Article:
Those are really, really hard words to hear when all you want is for the journey to be over and a child in your home.

But God planted a passion and a vision in our hearts in 2005 to adopt amputee children. And in some strange way, the longer this wait has continued, the harder we've dug in our heels and refused to budge from this passion God gave us. Oh, we've questioned it, thought we heard it all wrong, wanted to give up, not adopt at all and just live peacefully and content as a family of four.

But I'm stubborn. And I really, really don't want to miss out on the best that God has for us. In this season of waiting I've grown to trust Him like never before. What used to be hands gripped tightly to a life I wanted to control are now hands lifted high in abandonment.

And that's how I know that this wait- all 1,461+ days of it- has been so worth it. Worth it because God was preparing us, freeing us up, showing us how to love each other deeper and more selflessly. Teaching me that His grace covers even the biggest disappointments. Proving to us over and over that He hears and He loves and He knows and He cares.

All of that to get us ready for her.

Our daughter.


She has the prettiest eyes you've ever seen and a smile that is captivating. Her joy and courage will change us. Will change you. She was born without her legs and one arm above the elbow. Her limb differences are what God is using to bring her into our family, but it's not what is going to define her.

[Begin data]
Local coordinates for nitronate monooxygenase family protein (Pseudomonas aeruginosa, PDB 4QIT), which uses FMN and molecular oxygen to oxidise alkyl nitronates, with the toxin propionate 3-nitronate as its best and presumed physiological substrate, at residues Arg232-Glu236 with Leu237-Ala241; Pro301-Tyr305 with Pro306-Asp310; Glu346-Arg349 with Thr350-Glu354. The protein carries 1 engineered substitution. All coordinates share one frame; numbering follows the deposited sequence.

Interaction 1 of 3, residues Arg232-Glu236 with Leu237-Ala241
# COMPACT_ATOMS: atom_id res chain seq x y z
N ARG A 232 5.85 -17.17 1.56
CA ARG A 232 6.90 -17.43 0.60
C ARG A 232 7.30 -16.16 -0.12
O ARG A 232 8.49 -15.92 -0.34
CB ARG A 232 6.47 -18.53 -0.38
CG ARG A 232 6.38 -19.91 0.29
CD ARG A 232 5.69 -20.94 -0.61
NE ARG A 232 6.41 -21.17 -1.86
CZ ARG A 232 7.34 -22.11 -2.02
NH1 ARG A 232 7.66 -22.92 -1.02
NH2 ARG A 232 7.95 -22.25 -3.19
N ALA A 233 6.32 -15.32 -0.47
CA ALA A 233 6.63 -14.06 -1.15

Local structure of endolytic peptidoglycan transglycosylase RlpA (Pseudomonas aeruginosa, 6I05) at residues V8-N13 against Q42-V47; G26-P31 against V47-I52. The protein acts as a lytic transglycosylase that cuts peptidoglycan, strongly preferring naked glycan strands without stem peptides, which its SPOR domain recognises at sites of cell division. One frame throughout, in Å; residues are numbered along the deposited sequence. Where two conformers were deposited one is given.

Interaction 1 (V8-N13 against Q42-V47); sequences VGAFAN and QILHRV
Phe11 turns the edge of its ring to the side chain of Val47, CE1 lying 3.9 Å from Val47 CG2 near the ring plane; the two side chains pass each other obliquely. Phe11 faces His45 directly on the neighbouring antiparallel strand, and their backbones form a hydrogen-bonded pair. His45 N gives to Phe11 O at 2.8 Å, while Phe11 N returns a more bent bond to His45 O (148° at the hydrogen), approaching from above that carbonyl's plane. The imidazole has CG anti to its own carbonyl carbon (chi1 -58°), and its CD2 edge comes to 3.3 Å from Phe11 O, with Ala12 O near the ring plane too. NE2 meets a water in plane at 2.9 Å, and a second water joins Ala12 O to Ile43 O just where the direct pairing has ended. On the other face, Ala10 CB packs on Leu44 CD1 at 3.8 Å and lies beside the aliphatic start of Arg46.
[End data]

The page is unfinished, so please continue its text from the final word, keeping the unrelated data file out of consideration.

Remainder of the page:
Tizita doesn't have enough leg length to wear prosthetics, so she will use a wheelchair. Four years ago I wouldn't have thought that we were the right fit for a child in a wheelchair. That just wasn't in our "plan", wasn't in our comfort zone.

So that's why every time I think about her, I tear up and am filled with incredible gratitude for the awesome work God has done in our hearts and lives to teach us to live with more abandonment and courage to risk and say yes to this crazy adventurous life that God has for us. Not because I'm capable or able, but because He is.

We don't know yet when we will bring her home. Right when the Ethiopian courts re-opened after their annual two month closure, the Ethiopian government put a temporary halt on all adoptions through our agency. Disappointment clouded my heart and I just kind of went numb, knowing that our wait is continuing to stretch out for an indefinite time period while she is there and we are here.

But then God miraculously made a way for me to go on an unexpected, last-minute trip next week to Ethiopia with my good friend Jessica Honegger. Not only do I get to meet and spend time with my daughter, but I also get to be with the Ethiopian artisans who make the Noonday Collections jewelry and be with our friends Jimmy and Rachel Gross who run No Ordinary Love ministry. My two passions- adoption and care for vulnerable women and orphans- all coming together in one trip. I keep thinking about the phrase in Ephesians 2:7 about God showing us the immeasurable riches of his grace in kindness toward us. I am so thankful.

I've packed so much into this one post, but now the story is all laid out so I can build on it in future posts. Stay tuned for stories and pictures of my time in Ethiopia next week.